But with the turn of the cen­tury, ev­ery­thing changed. In a hospi­tal in Switzer­land, neu­ro­sur­geon Prof Olaf Blanke was car­ry­ing out a tricky op­er­a­tion on a woman whose se­vere epilepsy could not be treated un­less the fo­cus of her fre­quent seizures was found. To lo­cate it, an ar­ray of electrodes were po­si­tioned un­der the dura, the strong mem­brane sur­round­ing her brain, so that dif­fer­ent spots could be elec­tri­cally stim­u­lated. She re­mained awake through­out be­cause there are no pain re­cep­tors in the brain it­self. To the sur­geon’s im­mense sur­prise, when he gen­tly stim­u­lated a spot near the right tem­poropari­etal junc­tion (TPJ) his pa­tient de­scribed sen­sa­tions of fall­ing and sink­ing, as well as bod­ily dis­tor­tions. With stronger stim­u­la­tion, she felt as if she was float­ing near the ceil­ing. By re­peat­ing the process, her OBEs could be re­peat­edly elicited and con­trolled. As the fa­mous pa­per in the jour­nal

Na­ture de­clared: “The part of the brain that can in­duce out-of-body ex­pe­ri­ences has been lo­cated”.

You might think this proves that an OBE is a per­fectly nat­u­ral phe­nom­e­non, re­quir­ing no spir­its, souls or as­tral bod­ies. Yet some peo­ple dis­agree, ar­gu­ing that this spe­cial spot is the place from where the as­tral body leaves, or through which God com­mu­ni­cates with our con­scious­ness. To pro­vide a bet­ter ex­pla­na­tion, we need to un­der­stand a bit more about the TPJ. This re­gion, lo­cated at the part of the brain where the tem­po­ral and pari­etal lobes meet, con­structs our sense of self and main­tains our ‘body schema’. This is a con­stantly up­dated model of our whole body that is es­sen­tial for us, as for any other an­i­mal, to keep track of where we are and what we are do­ing. Closely re­lated to the body schema is our body im­age – our sense of per­son­al­ity and ap­pear­ance. At the TPJ, in­for­ma­tion flows in from the senses and the mem­ory to con­struct a rich im­pres­sion of who we are, in­clud­ing our sense of in­hab­it­ing our own body, and be­ing able to con­trol it.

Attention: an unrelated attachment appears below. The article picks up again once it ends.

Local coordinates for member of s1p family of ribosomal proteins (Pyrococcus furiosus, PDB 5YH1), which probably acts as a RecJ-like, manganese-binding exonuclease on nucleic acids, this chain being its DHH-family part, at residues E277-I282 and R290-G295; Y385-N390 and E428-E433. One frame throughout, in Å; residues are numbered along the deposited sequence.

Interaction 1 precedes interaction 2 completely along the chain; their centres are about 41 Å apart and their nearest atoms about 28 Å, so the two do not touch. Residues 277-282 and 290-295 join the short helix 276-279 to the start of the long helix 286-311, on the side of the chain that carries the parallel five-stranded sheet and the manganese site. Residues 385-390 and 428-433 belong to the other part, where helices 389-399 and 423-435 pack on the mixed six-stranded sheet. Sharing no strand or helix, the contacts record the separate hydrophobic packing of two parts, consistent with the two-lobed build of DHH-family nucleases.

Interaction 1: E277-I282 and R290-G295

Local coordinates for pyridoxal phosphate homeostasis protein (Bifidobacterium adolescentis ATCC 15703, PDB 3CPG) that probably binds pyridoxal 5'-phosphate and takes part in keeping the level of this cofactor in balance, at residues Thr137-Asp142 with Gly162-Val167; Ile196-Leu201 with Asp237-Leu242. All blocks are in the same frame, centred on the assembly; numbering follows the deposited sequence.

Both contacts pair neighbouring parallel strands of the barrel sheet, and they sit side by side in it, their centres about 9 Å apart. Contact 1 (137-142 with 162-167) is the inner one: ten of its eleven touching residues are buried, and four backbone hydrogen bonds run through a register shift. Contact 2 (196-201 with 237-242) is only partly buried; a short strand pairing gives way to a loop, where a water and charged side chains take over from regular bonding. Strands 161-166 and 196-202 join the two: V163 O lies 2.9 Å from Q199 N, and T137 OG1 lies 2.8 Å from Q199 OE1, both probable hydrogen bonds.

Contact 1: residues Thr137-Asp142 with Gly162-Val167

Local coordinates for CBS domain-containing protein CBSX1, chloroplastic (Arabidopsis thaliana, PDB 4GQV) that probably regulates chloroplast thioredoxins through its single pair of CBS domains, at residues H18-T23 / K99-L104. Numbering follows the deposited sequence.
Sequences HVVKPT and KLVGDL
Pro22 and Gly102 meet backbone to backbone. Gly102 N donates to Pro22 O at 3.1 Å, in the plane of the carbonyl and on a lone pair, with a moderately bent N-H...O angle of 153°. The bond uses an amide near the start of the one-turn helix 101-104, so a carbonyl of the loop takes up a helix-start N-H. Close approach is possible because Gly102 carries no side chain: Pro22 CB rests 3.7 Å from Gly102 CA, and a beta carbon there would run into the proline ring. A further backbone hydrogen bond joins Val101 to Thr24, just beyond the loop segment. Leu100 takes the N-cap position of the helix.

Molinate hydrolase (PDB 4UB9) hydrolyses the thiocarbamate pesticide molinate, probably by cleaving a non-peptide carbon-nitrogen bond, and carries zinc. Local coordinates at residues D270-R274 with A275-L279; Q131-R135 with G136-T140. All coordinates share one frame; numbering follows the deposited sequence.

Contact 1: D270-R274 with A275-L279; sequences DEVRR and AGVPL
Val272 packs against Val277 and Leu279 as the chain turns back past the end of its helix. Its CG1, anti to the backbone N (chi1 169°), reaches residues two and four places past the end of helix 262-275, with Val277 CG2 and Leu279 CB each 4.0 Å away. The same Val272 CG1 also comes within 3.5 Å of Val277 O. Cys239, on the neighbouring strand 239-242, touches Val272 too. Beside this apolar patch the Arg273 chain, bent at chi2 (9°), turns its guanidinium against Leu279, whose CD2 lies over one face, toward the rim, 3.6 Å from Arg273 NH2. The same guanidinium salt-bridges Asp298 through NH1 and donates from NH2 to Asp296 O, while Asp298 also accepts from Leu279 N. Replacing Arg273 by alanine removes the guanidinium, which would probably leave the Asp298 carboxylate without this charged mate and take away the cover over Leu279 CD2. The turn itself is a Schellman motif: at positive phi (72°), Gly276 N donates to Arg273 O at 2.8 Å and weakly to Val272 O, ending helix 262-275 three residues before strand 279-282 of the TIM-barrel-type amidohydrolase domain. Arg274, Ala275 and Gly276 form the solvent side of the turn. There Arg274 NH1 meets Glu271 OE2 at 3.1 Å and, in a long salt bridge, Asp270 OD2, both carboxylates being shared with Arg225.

Now the sur­geon’s dis­cov­ery begins to make sense. If the body schema is dis­rupted by elec­tri­cal stim­u­la­tion, it would fail to prop­erly track what the body is do­ing and so might drift from the body’s ac­tual lo­ca­tion. This would ex­plain the dis­tor­tions, like get­ting larger or smaller, or limbs grow­ing and shrink­ing. Th­ese sen­sa­tions oc­cur with di­rect in­ter­ven­tion in the brain, but also hap­pen on the verge of sleep, with the use of cer­tain drugs and be­fore spon­ta­neous OBEs. With se­ri­ous dis­rup­tion the body schema might split in two and this, re­searchers have sug­gested, is the cause of the OBE.


This gives a rather bleak ac­count of OBEs, at­tribut­ing them to ‘failed in­te­gra­tion at the TPJ’ or a ‘break-down of body pro­cess­ing’. So are the ex­pe­ri­ences a sign of some­thing wrong, or even of men­tal ill­ness? Although there are some links with pathol­ogy, the ev­i­dence says no. US re­searchers gave an ex­ten­sive ques­tion­naire called the ‘Pro­file of adap­ta­tion to life’ to sev­eral hun­dred OBErs and found them to be as healthy as, or even more healthy than, the av­er­age Amer­i­can; a study in the UK com­pared a small

BE­LOW: Olaf Blanke in­duced an out-of-body ex­pe­ri­ence in a pa­tient